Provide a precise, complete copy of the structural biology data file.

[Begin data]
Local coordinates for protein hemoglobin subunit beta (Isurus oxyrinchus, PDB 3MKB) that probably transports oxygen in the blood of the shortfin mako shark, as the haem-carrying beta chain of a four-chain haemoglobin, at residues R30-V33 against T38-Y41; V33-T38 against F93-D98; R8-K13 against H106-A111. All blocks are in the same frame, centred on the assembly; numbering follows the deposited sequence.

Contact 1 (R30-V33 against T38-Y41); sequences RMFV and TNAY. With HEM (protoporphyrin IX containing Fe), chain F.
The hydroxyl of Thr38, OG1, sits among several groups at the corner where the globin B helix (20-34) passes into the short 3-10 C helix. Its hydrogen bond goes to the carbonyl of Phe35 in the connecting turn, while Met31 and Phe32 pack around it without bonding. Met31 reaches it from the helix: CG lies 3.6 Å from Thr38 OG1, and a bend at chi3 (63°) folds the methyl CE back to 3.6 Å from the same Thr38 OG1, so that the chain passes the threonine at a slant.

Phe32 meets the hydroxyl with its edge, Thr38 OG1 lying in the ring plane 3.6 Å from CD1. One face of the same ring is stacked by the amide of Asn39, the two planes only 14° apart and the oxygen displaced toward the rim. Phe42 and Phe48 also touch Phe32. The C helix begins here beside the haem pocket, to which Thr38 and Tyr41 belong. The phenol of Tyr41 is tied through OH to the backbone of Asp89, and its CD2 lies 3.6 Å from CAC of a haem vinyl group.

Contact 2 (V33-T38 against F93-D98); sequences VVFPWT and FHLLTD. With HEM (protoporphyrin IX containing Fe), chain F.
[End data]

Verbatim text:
Local coordinates for protein hemoglobin subunit beta (Isurus oxyrinchus, PDB 3MKB) that probably transports oxygen in the blood of the shortfin mako shark, as the haem-carrying beta chain of a four-chain haemoglobin, at residues R30-V33 against T38-Y41; V33-T38 against F93-D98; R8-K13 against H106-A111. All blocks are in the same frame, centred on the assembly; numbering follows the deposited sequence.

Contact 1 (R30-V33 against T38-Y41); sequences RMFV and TNAY. With HEM (protoporphyrin IX containing Fe), chain F.
The hydroxyl of Thr38, OG1, sits among several groups at the corner where the globin B helix (20-34) passes into the short 3-10 C helix. Its hydrogen bond goes to the carbonyl of Phe35 in the connecting turn, while Met31 and Phe32 pack around it without bonding. Met31 reaches it from the helix: CG lies 3.6 Å from Thr38 OG1, and a bend at chi3 (63°) folds the methyl CE back to 3.6 Å from the same Thr38 OG1, so that the chain passes the threonine at a slant.

Phe32 meets the hydroxyl with its edge, Thr38 OG1 lying in the ring plane 3.6 Å from CD1. One face of the same ring is stacked by the amide of Asn39, the two planes only 14° apart and the oxygen displaced toward the rim. Phe42 and Phe48 also touch Phe32. The C helix begins here beside the haem pocket, to which Thr38 and Tyr41 belong. The phenol of Tyr41 is tied through OH to the backbone of Asp89, and its CD2 lies 3.6 Å from CAC of a haem vinyl group.

Contact 2 (V33-T38 against F93-D98); sequences VVFPWT and FHLLTD. With HEM (protoporphyrin IX containing Fe), chain F.